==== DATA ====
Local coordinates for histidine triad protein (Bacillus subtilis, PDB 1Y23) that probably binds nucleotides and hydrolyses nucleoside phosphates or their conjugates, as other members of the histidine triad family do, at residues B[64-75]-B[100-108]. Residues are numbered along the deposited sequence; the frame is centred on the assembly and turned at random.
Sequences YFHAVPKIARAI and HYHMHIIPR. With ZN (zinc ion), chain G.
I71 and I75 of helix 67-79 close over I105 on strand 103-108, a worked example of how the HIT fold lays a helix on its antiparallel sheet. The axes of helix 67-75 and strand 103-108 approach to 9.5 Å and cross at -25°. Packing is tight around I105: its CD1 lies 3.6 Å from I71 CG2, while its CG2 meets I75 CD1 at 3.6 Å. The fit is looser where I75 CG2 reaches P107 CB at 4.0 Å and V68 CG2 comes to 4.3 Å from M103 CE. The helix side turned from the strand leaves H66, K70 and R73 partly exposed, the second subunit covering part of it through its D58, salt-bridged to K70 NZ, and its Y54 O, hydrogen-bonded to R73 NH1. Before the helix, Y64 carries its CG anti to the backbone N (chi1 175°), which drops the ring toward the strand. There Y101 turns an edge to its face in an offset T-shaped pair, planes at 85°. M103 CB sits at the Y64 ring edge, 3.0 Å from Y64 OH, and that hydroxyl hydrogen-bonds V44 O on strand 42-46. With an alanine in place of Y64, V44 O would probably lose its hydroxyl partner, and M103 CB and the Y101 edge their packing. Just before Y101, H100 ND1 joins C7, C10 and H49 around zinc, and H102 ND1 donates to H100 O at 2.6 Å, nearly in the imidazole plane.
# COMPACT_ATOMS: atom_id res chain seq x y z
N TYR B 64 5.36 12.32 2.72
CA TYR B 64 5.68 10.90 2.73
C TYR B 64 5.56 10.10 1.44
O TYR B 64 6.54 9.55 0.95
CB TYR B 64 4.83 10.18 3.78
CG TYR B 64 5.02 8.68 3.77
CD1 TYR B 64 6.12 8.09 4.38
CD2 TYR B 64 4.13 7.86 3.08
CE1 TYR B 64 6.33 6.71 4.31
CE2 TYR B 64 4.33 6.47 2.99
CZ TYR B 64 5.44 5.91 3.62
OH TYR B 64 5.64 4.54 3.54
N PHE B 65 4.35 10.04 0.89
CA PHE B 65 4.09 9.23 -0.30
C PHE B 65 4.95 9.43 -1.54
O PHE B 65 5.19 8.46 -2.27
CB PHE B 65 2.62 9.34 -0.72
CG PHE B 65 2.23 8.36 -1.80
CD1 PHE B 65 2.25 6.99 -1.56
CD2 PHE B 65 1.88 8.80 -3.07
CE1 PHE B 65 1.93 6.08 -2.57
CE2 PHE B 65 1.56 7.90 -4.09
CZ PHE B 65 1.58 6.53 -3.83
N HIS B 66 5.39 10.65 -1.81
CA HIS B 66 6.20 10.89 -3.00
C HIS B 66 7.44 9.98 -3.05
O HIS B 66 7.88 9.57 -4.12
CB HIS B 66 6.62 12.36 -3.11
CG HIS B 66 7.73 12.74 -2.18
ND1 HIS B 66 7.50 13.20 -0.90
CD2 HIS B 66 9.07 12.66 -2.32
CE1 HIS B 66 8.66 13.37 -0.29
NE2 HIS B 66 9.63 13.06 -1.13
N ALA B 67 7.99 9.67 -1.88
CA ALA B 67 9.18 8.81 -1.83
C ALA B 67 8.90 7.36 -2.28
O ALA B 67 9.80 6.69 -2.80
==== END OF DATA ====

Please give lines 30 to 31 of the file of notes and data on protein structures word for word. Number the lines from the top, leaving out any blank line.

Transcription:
C HIS B 66 7.44 9.98 -3.05
O HIS B 66 7.88 9.57 -4.12